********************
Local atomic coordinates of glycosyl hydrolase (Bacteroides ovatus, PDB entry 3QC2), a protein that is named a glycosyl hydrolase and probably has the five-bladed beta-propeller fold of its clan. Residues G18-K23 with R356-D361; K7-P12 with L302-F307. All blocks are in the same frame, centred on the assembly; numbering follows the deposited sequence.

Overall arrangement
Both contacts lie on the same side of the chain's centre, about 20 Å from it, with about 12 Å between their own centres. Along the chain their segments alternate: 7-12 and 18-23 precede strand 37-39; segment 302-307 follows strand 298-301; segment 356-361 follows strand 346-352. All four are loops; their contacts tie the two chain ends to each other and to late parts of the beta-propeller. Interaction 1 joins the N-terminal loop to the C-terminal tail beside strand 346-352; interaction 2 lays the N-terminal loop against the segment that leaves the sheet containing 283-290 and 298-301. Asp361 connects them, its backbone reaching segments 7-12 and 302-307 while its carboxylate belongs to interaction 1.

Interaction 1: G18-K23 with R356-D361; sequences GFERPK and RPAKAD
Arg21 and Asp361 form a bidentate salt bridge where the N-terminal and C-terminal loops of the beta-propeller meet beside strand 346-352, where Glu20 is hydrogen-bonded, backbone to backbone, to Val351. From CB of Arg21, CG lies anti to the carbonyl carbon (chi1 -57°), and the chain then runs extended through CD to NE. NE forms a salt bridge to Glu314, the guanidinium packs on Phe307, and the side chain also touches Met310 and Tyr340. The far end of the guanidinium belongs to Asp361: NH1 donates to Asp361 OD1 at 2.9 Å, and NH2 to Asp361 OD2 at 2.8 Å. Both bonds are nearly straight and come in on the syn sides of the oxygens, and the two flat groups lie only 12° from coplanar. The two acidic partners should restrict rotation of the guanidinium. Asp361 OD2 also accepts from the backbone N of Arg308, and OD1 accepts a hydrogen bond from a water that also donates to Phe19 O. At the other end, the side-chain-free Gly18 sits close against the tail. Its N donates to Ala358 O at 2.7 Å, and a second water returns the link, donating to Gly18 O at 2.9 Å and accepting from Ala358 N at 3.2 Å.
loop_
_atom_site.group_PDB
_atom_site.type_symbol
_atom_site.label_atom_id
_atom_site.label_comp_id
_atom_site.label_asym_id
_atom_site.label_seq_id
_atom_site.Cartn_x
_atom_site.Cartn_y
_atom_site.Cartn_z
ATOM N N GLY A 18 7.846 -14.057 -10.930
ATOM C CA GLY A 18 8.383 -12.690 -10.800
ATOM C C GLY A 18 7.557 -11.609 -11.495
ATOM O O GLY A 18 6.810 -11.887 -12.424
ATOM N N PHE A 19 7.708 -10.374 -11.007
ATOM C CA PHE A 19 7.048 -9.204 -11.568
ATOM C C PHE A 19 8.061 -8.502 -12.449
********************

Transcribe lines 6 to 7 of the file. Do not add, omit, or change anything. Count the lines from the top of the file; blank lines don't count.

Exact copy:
loop_
_atom_site.group_PDB